it is just that in the embedded environment the standards have been lower historically for the above mentioned reasons.
Esp. when they are pushing out an update to prevent cars from catching on fire, wiping the user's data is probably seen as an acceptable cost.
They may eventually get around to implementing non-destructive updates, but right now they probably have bigger fish to fry.
(You have probably guessed, I am in the software trade. Program storage arrays for a living).
It just seems they could use a bigger flash drive for swap space and keep some settings OR back it up and restore it after the firmware upgrade. I was poking around and found a way to create an image of my headunit last week and store it on a USB drive.

(I had guessed, but I also have been in that trade in a previous life and know there are more effecient ways than rebuilding from the boots up every time. The problem, I believe, is Hyundai is concerned about their kernel being part of the problem so they are building the boat in the water. Now I'm just a lowly tuba teacher so as long as the car starts...I'm good.)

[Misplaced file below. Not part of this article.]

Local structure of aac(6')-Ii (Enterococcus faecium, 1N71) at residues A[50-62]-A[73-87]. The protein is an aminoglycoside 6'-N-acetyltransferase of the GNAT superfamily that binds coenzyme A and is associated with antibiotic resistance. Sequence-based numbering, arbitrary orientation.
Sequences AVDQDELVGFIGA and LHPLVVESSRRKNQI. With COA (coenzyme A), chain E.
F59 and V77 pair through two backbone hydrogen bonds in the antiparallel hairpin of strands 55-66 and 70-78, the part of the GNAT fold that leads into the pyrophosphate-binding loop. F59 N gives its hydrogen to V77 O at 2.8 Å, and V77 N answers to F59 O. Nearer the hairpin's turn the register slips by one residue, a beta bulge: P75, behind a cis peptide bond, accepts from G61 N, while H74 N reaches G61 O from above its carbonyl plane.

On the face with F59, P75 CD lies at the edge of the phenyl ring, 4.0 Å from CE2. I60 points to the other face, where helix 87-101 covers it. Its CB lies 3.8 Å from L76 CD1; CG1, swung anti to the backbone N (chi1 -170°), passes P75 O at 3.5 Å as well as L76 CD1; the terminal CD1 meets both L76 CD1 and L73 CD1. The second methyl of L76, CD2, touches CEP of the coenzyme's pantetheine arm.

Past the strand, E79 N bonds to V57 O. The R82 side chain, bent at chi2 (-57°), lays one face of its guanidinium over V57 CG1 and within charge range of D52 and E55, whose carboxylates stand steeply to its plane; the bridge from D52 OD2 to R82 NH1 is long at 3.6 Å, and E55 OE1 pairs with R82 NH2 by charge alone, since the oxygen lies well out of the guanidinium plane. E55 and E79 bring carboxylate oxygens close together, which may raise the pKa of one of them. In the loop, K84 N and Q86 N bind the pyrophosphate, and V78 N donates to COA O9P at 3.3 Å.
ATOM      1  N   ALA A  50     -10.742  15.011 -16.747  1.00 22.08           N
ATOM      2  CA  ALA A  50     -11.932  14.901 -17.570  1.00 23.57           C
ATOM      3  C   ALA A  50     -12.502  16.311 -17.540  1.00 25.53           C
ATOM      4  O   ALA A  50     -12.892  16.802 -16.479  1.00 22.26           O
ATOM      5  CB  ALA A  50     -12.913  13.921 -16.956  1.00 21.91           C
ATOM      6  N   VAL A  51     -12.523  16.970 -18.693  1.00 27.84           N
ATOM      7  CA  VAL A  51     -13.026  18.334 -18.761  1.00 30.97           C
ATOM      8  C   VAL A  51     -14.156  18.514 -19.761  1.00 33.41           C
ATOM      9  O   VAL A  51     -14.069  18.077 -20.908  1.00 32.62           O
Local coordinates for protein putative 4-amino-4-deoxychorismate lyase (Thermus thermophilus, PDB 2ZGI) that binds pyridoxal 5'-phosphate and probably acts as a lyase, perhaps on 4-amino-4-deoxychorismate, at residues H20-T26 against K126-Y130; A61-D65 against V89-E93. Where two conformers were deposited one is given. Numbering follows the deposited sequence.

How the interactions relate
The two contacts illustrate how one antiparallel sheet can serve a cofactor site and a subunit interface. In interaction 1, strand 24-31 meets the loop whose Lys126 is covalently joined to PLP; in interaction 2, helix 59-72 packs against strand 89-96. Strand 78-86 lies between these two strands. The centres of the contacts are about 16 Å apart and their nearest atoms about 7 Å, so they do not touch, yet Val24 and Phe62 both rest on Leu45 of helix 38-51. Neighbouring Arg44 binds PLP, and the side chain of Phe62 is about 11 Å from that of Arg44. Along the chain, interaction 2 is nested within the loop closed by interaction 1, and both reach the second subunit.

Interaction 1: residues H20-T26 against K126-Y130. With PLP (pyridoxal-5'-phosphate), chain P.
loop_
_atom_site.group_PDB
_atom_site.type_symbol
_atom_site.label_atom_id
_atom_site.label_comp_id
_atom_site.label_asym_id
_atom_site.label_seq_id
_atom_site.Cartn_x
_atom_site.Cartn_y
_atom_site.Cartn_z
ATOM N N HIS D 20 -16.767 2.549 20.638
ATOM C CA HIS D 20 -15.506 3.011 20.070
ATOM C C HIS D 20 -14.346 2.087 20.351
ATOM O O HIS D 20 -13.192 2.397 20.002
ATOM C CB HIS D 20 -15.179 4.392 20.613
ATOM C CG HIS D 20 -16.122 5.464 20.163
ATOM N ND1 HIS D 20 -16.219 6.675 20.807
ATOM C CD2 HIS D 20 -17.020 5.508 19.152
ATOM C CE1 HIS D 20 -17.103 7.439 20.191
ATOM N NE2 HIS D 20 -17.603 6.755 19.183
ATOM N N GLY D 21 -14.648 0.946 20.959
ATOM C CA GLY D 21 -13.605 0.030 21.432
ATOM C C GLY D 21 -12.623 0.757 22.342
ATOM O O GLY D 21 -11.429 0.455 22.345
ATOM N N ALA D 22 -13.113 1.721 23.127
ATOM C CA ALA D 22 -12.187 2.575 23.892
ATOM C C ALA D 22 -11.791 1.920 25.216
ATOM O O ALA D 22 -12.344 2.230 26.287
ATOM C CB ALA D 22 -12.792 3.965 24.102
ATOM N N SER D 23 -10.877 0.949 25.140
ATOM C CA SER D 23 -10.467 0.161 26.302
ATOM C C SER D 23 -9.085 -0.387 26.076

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Isn't the media unit running Android? I would assume the numerous embedded controllers used for everything else are far different beasts, designed for robustness and speed. I counted about 30 of those at a glance.
 

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No idea. Possible. I heard that automotive embedded systems tend to run some form of embedded Linux these days, probably using ARM chips.
My expectations are lower than most. I am just happy if my car does not burst into flames, and gets me where I need to go. :cool:
 

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Ironically, that attribute seems to have become our greatest concern. Here's why I think the media unit uses Android:

4950